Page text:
The Scared States of America!

Rejection?……Death?…..Aging?…..Being judged?…..Lonliness?

What’s your innermost fear readers? I posed that question (with the options above and others) to some folks whose views I value. Those are the fears that bubbled up. Their answers follow. But to make this personal, ponder your answer to that question.

Now before we get to the responses from those I “surveyed,” I’ll start with a conversation with an African American friend who, like me, is the father of sons. We were talking about the recent spate of gun deaths sweeping the nation and the dispreportionate impact on African Americans. Here it is:

ME: My sons live on the east and west coasts. I talk by phone to both of them two or three times a week. If I don’t call them, they’ll call me.

HIM: Me too. I talk to my guys every day.

ME: But, in all honesty every time I get a call from one of them I automatically ask, “is everything okay?” and pray for the right answer.

HIM: Oh man, I thought I was the only person who reacts that way. 

Okay let’s state the obvious; America is scared. And it seems that we’re getting more, not less scared. Daily doses of bad news, nastiness in politics, mass shootings, you name it, for whatever reason we’re just plain scared. Throw “fear mongering” to the mess we’ve found ourselves in, so calling ourselves “The Scared States of America” is not hyperbole.  

Of course, we know what it’s like to be afraid of something, whether it be a visit to the doctor, a stranger at your door (especially these days when guns outnumber people in America), shopping at a local mall, or losing someone to death. But first, let’s unpack the difference between “rational” versus “irrational” fears. 

Rational fears occur where there is a real threat, say, for example, a fear of poisonous snakes or fear of failure. For many African Americans, the fear of being shot for pulling into the wrong driveway is a rational fear. 

On the other hand, an irrational fear (or phobia) is something many fear – flying, heights, claustrophobia, etc.) although statistically it’s little or no threat to us.

In, “Why Are Americans So Afraid?” by Guy Saperstein and Kelsey Abkin, published in August 2017, they write, “It (America) is a scared country filled with scared people, all desperately wishing they weren’t so scared all the time. It is a place that was built on fear, thrives on fear, at times excels because of fear.”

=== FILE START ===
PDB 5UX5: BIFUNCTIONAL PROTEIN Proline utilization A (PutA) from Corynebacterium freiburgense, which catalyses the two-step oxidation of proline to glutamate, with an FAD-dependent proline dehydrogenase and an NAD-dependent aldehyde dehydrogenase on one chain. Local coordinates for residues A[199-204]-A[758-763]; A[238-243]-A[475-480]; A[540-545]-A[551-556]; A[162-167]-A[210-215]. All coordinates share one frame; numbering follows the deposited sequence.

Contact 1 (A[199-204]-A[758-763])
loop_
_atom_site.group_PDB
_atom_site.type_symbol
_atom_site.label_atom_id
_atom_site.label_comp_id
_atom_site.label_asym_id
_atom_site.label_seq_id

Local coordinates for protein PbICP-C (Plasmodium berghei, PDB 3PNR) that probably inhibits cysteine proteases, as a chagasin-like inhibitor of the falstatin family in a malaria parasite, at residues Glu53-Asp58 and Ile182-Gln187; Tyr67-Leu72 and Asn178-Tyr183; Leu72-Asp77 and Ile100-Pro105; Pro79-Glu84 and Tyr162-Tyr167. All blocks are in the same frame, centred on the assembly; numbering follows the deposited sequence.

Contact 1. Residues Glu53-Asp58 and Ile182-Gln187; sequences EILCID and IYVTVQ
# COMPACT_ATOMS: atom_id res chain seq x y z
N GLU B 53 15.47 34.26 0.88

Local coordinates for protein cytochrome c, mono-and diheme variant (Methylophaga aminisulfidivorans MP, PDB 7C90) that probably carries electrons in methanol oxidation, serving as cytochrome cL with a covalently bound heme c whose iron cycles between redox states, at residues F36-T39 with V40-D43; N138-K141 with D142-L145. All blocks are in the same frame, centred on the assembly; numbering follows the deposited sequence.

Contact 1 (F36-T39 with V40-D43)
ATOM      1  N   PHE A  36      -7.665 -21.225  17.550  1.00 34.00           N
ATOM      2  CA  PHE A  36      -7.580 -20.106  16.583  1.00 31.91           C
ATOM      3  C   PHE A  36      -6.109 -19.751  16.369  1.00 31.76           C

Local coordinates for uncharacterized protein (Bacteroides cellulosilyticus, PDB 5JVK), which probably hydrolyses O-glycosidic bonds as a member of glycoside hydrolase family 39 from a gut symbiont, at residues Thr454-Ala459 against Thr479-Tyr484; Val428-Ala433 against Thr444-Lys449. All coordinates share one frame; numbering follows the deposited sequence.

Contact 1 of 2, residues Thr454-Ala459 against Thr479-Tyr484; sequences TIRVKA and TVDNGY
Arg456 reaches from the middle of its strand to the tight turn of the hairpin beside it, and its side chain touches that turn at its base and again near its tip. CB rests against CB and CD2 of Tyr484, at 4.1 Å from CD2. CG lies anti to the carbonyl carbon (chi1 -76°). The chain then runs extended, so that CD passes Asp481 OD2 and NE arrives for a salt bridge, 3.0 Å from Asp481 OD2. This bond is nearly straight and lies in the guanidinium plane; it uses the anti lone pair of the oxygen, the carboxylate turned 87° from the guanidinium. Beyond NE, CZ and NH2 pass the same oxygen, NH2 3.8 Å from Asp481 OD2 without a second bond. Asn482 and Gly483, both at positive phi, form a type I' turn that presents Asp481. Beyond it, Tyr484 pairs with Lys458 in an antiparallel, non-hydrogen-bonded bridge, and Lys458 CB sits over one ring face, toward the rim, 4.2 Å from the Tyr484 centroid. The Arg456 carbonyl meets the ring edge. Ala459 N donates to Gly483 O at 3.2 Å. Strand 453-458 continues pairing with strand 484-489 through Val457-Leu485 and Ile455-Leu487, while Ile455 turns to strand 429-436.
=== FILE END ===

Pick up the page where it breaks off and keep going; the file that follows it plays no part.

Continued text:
Now one could argue that not much has changed in America since that article was published. 

Let’s return to those who responded to the question I posed at the outset: 

ART: Aging is my biggest fear. Look, I caught a glimpse of two more strains of gray hair that were not there the last time I looked and wondered why Mother Nature didn’t text me for my permission get older. 

JEN: My biggest fear is not listed. As a decades long outdoors person who has hiked over 300 miles over the past decade, I fear drowning in a lake or river more than anything. 

GENE: As a white guy, my biggest fear is somehow offending an African American because of my racial conditioning and blind spots.  

KIM: Had you asked me this question when I was much younger, say in my twenties, I’d probably have said death. But since I just turned 72, death is less of a fear since I realize that I’ve lived most of my life already. 

SHELLY: Although you don’t list it as an option Terry, I fear the printed media and how it fosters fear by seemingly darkening the images of African Americans accused of crimes. Most of the time they’re pictured with menacing faces and unkempt hair, images that rarely match their actual faces; images that can strike irrational fears in the reader. The bigger and darker they are the more frightening.

EDDIE: Wow Terry, to see loneliness listed as an option resonated with me. Hope you will consider writing an article on that one.

Now here we are, year 2023, and the hunch is that we’re a scared nation, arguably even more than we were six years ago when that article was published. We seem to be much more on edge these days, quick to jump to conclusions and snap at perceived slights. One could point to social media, vitriolic political attacks and hearsay among other drivers of fear.

Inarguably, fearfulness and stereotypes can  form a deadly reality in which a knock on the wrong door or approaching the wrong car can be a fatal mistake. When people are scared, they make decisions they may later regret. And more and more these days, they shoot first.

So how can we deal with our fears? 

First, name your fear. Like my friend in the restaurant, you may find kinship in that you aren’t alone in that fear. “Coming clean” with your personal fears and how you’ve dealt with them could motivate and encourage others to do likewise. Know that personal style and the nature of a particular fear – rational or irrational – should dictate how to respond. 

Do your research. There are lots of resources on dealing with fears. Running away from your fears won’t do you any good.  Here is a quote I leave you with: 

Not everything that is faced can be changed, but nothing can be changed      until it is faced.”   –  James Baldwin

And that includes our fears!

© Terry Howard is an award-winning trainer, writer, and storyteller. He is also a contributing writer with the Chattanooga News Chronicle, The American Diversity Report, The Douglas County Sentinel,, co-founder of the “26 Tiny Paint Brushes” writers’ guild, recipient of the 2019 Dr. Martin Luther King, Jr. Leadership Award, and 3rd place winner of the 2022 Georgia Press Award.


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